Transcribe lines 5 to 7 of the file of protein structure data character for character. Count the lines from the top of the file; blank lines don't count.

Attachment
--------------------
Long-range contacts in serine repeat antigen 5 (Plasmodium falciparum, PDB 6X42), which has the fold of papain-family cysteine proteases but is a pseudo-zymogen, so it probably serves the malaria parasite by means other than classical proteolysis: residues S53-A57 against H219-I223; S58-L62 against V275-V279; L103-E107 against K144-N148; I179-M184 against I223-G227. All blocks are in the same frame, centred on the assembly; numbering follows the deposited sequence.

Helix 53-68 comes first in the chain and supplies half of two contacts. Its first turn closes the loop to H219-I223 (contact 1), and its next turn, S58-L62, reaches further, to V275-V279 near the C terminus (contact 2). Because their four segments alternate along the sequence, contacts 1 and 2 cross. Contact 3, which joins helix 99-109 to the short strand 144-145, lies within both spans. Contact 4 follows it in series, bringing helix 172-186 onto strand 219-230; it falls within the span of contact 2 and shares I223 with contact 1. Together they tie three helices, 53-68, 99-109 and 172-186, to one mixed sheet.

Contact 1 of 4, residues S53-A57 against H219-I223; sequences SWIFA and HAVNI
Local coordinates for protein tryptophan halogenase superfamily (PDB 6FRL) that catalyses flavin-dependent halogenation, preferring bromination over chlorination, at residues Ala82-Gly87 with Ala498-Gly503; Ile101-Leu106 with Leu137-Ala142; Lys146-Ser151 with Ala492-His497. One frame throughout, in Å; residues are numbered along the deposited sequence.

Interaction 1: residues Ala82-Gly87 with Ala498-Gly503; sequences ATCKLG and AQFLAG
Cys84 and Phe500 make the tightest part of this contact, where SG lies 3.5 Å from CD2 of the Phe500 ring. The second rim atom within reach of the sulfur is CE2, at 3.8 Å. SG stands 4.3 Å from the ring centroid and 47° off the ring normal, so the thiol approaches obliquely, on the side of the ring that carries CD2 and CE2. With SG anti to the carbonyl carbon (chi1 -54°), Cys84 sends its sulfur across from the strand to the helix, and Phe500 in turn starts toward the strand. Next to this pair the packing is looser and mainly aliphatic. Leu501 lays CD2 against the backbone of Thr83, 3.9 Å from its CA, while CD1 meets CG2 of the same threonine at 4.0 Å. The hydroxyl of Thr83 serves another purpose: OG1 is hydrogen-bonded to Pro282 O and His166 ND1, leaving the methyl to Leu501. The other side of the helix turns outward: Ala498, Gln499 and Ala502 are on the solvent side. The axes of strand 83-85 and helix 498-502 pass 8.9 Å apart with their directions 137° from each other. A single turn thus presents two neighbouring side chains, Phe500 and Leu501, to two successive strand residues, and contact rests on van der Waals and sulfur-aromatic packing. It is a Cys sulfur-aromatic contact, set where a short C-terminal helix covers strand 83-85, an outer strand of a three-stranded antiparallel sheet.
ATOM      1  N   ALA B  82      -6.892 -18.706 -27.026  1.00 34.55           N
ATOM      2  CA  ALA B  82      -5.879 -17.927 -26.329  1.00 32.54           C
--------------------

Interaction 1: residues Ala82-Gly87 with Ala498-Gly503; sequences ATCKLG and AQFLAG
Cys84 and Phe500 make the tightest part of this contact, where SG lies 3.5 Å from CD2 of the Phe500 ring. The second rim atom within reach of the sulfur is CE2, at 3.8 Å. SG stands 4.3 Å from the ring centroid and 47° off the ring normal, so the thiol approaches obliquely, on the side of the ring that carries CD2 and CE2. With SG anti to the carbonyl carbon (chi1 -54°), Cys84 sends its sulfur across from the strand to the helix, and Phe500 in turn starts toward the strand. Next to this pair the packing is looser and mainly aliphatic. Leu501 lays CD2 against the backbone of Thr83, 3.9 Å from its CA, while CD1 meets CG2 of the same threonine at 4.0 Å. The hydroxyl of Thr83 serves another purpose: OG1 is hydrogen-bonded to Pro282 O and His166 ND1, leaving the methyl to Leu501. The other side of the helix turns outward: Ala498, Gln499 and Ala502 are on the solvent side. The axes of strand 83-85 and helix 498-502 pass 8.9 Å apart with their directions 137° from each other. A single turn thus presents two neighbouring side chains, Phe500 and Leu501, to two successive strand residues, and contact rests on van der Waals and sulfur-aromatic packing. It is a Cys sulfur-aromatic contact, set where a short C-terminal helix covers strand 83-85, an outer strand of a three-stranded antiparallel sheet.
ATOM      1  N   ALA B  82      -6.892 -18.706 -27.026  1.00 34.55           N